More than 500 participants from 100 countries participated in this first OIE/FAO FMD Global Conference that included producers and representatives from livestock/meat associations, pharmaceutical industries, regional organizations, donors and financial institutions, diagnostic laboratories and national veterinary services. Chief Veterinary Officers from South America, Africa, Asia, Oceania, Middle East and Europe took part of this important meeting.
The Conference was supported by the European Commission, the governments of Spain, Brazil and Paraguay. FAO made a significant contribution to the meeting to make possible the participation of experts and officials from veterinary services from developing countries. The programme of the conference included presentations on FMD control regional approaches from different regions of the world including South East Asia (SEAFMD), Southern Africa (SADC), South America (PAMA), Europe (EUFMD) and some national programmes. Other key issues covered in the programme were diagnostic tools for FMD, vaccination, international trade, private and public partnerships, progressive pathway to FMD control, and FMD surveillance.
Joseph Domenech as Head of the FAO delegation indicated that FAO following its mandate given by Member Countries is targeting FMD as an important animal disease that has been prioritised since its high socioeconomic impact on livelihoods and food security in endemic areas in particular in developing countries. There is an evident need to improve the evaluation of the socio-economic impact of FMD and the progressive control and eradication programs at national and regional levels. The FMD situation worldwide merits the attention of the international community and donors and it needs to be controlled at source and step by step. For this FAO is supporting its member countries in the control of FMD through capacity building, implementing laboratory networks, vaccination and surveillance. Moreover, FAO has been involved in successful regional efforts to control and eliminate diseases such as FMD in Europe and rinderpest through its Global Rinderpest Eradication Programme (GREP).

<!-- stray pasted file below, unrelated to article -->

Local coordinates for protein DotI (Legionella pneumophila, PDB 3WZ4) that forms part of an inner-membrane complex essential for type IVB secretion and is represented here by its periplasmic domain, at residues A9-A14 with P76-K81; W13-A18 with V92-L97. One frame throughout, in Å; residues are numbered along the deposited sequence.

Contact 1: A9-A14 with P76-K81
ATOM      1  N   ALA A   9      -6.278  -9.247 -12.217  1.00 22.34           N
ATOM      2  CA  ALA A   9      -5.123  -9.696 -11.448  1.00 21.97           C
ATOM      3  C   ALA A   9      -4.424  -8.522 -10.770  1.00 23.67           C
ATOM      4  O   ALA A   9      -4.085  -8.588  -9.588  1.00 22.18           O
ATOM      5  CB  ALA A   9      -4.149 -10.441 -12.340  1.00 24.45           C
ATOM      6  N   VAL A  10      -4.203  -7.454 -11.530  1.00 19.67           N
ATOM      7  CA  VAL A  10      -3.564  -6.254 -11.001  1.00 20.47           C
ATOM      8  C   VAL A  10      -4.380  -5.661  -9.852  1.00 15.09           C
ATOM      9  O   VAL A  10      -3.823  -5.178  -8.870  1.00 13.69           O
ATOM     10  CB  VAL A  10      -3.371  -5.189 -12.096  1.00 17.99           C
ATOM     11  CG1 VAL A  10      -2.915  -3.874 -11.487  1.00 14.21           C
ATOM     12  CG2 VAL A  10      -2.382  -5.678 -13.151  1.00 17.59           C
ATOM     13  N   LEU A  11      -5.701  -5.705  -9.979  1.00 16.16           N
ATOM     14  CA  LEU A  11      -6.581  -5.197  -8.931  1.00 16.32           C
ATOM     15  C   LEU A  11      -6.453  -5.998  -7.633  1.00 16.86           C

FAO's approach for the progressive control of FMD in endemic settings was presented during the Conference including the presentation of a video. This approach focus on concepts to understand FMD in endemic settings and the presentation of a step wise approach for the progressive control of FMD from countries in 5 main stages being stages 0 to 3 endemic countries with different risk management options following principles adapted from used in HACCP. Stages 4 and 5 are OIE FMD-free status with vaccination and without vaccination, respectively.
FAO has organised two workshops at regional level to discuss this progressive control approach with member countries. For instance, draft Regional Roadmaps to FMD control by 2020 were developed at two regional workshops for West Eurasia (held in Shiraz , Iran - November 2008) and sub-Saharan Africa (held in Nairobi, Kenya - January 2009). This innovative concept was very well appreciated and received by the audience as a methodological and participative tool for progressively control of FMD in endemic settings. The approach is risk based and is complementary to OIE PVS (Performance of Veterinary Services) evaluations, allowing to countries to be prepared to follow the OIE procedures for freedom recognition with or without vaccination. For instance, the Progressive Control Approach will be used as a guide tool for countries involved in the FAO project funded by the Spanish and Italian Cooperation in the Andean Community in South America. Participants from developing and transition countries asked to FAO to continue supporting national capacity building programs for the implementation of the progressive control pathway in different regions and helping countries to comply with OIE standards.
Follow up meetings agreed between FAO and OIE for 2010 are:
- Beijing, China - agreed as a pledging conference.
- New Delhi, India - Scientific meeting on FMD control.